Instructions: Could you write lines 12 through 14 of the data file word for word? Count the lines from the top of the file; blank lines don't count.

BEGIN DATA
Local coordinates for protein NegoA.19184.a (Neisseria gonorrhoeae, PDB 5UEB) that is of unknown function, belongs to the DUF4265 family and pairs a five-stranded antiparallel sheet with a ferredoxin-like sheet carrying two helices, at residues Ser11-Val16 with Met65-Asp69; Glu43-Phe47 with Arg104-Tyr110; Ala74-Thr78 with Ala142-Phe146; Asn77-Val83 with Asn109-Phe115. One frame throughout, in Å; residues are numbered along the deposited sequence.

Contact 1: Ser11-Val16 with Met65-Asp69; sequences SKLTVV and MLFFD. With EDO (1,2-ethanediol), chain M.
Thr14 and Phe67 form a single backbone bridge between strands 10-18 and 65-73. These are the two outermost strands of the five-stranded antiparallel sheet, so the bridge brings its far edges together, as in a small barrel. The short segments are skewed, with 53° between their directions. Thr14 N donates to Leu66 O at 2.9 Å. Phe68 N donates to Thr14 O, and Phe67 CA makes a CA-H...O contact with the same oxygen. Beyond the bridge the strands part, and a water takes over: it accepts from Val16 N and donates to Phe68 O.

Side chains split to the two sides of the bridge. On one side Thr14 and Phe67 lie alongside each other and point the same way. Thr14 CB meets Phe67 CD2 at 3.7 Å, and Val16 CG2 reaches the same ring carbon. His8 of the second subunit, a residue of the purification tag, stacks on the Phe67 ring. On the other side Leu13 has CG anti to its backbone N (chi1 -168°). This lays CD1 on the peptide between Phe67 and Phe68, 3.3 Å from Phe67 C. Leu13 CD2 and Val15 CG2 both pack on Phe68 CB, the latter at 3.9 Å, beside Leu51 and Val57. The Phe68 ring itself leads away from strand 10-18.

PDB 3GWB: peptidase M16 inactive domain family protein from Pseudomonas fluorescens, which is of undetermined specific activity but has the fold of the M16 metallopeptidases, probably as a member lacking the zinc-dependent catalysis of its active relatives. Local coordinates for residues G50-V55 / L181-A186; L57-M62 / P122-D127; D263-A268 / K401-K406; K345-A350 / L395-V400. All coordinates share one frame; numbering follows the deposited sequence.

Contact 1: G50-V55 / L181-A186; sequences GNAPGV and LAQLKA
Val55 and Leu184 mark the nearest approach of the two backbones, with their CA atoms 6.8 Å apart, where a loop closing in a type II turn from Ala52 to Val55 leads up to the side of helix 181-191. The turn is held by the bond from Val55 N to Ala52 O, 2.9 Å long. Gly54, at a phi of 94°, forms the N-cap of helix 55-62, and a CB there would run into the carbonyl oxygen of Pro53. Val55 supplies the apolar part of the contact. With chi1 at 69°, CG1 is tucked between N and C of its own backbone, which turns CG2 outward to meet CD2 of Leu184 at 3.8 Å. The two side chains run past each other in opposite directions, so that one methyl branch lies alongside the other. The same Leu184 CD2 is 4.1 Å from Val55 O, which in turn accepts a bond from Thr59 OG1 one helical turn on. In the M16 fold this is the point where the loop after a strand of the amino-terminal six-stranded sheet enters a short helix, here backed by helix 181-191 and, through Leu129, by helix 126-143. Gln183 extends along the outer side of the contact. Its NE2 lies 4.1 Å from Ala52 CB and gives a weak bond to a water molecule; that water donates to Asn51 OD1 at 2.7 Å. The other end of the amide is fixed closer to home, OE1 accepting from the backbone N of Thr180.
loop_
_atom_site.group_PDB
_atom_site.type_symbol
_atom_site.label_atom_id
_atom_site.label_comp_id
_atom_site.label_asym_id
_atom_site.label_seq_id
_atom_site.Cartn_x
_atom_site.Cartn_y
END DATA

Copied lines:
_atom_site.label_comp_id
_atom_site.label_asym_id
_atom_site.label_seq_id